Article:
Mister Boomer didn’t see this one, but his aunt did. The family story for years to come was about how she totally misunderstood the title. “I went to see Cardinal Knowledge,” she said, “because I thought it was a movie about the pope.” This very adult film was hardly about the pope, but rather it follows two men who met in college and became friends, and their intertwined relationships with women over the span of a couple of decades. This Mike Nichols film starred Jack Nicholson, Ann-Margret, Art Garfunkel and Candice Bergen, among others.

They Might Be Giants
Starring George C. Scott and Joanne Woodward, Scott’s character Justin Playfair imagines himself to be Sherlock Holmes after the traumatic death of his wife. When Playfair’s brother (Lester Rawlins) tries to get him placed in a mental institution for observation, psychiatrist Dr. Mildred Watson, played by Joanne Woodward, takes an interest in his case. Once Playfair learns her name, he accepts her as his Dr. Watson in pursuit of his archenemy, Professor Moriarity. Mister Boomer remembers seeing this one on TV but not at the movies.

The Anderson Tapes
A Sydney Lumet film starring Sean Connery as a safe cracker ex-con, it was about a complicated robbery of an entire building of upscale residences. The caper is flawed from the beginning and ends with tragic consequences. The film also stared Dyan Cannon, Alan King and Martin Balsam, and it was the film debut of Christopher Walken. Music was by Quincy Jones. Somehow, Mister Boomer missed this one altogether.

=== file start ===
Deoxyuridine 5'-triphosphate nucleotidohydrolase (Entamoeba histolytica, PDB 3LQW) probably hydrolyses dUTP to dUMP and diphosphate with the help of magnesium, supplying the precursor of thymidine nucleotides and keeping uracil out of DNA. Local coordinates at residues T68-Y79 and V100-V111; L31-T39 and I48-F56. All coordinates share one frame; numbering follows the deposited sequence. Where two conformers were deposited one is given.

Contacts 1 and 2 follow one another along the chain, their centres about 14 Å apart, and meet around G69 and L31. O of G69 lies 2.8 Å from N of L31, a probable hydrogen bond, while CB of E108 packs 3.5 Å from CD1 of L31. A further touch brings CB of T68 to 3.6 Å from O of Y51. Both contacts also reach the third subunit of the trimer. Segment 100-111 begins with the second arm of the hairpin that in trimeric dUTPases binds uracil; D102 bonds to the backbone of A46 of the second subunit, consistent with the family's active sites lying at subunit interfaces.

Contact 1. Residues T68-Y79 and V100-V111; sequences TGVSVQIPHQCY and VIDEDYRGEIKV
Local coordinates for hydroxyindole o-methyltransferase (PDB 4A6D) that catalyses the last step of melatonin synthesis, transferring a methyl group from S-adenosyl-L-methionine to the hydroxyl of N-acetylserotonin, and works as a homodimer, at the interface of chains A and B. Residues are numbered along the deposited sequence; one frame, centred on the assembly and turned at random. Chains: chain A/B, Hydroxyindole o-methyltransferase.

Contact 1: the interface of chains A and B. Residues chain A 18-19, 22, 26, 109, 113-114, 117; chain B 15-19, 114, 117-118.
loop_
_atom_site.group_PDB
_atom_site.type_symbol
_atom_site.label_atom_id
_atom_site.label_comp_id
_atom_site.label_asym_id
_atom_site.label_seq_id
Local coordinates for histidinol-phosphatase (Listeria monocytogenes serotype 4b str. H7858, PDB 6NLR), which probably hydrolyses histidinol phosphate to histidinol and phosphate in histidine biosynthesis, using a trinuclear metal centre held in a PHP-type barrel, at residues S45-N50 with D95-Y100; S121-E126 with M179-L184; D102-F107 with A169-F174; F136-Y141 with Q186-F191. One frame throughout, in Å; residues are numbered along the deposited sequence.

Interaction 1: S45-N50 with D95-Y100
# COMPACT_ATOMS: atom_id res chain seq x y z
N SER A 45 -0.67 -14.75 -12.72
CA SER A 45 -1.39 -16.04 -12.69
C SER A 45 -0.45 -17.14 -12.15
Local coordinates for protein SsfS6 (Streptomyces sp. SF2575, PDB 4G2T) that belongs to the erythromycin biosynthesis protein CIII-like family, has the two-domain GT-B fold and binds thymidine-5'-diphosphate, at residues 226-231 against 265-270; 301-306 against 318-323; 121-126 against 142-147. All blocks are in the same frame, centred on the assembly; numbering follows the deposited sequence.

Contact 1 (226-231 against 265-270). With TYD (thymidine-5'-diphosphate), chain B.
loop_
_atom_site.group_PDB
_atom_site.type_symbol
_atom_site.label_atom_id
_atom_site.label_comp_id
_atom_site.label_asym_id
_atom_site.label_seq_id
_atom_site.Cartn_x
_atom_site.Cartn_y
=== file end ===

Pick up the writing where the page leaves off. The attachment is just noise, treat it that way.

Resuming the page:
The Panic In Needle Park
The title refers to a park so named for the drug sale and use in its confines. This is one of those 1970s downer films about drug use and its affect on people and their relationships. The film starred Al Pacino. Again, not the type of film Mister B would go out of his way to see.

Le Mans
A film about a Le Mans race car driver played by Steve McQueen, this was a movie Mister B went to see. He was a big fan of McQueen’s movies. The film used actual footage of the 1970 Le Mans race. Michel Legrand did the music for this film, and also The Thomas Crown Affair (1968), another of McQueen’s films.

McCabe & Mrs. Miller
A Robert Altman film starring Warren Beatty and Julie Christie, it follows the exploits of gambler John McCabe (Beatty), who ends up in a small mining town, only to find himself in a position to create and profit from a brothel. Prostitute Constance Miller (Christie) becomes his manager and ultimately, his romantic partner.

Klute
Jane Fonda starred as Bree Daniels, an actress/model who turns to prostitution to pay the bills. Donald Sutherland plays detective John Klute, investigating a case that encompasses a former client of Bree. The two become romantically involved in the process.

A good many of the films of the summer of 1971, as can be seen, clearly portray adult themes. Of course, there were more: Sunday, Bloody Sunday was released that July, starring Glenda Jackson and Peter Finch; Murders in the Rue Morgue starred Jason Robards, a film loosely based on the poem by Edgar Alan Poe; The Omega Man, a post-apocalyptic film starring Charlton Heston was released that August; and a host of others.

Mister Boomer worked through the summer of 1971 in an effort to save money for college, so didn’t see many movies that year. How about you, boomers? What movies from the summer of 1971 are memorable for you?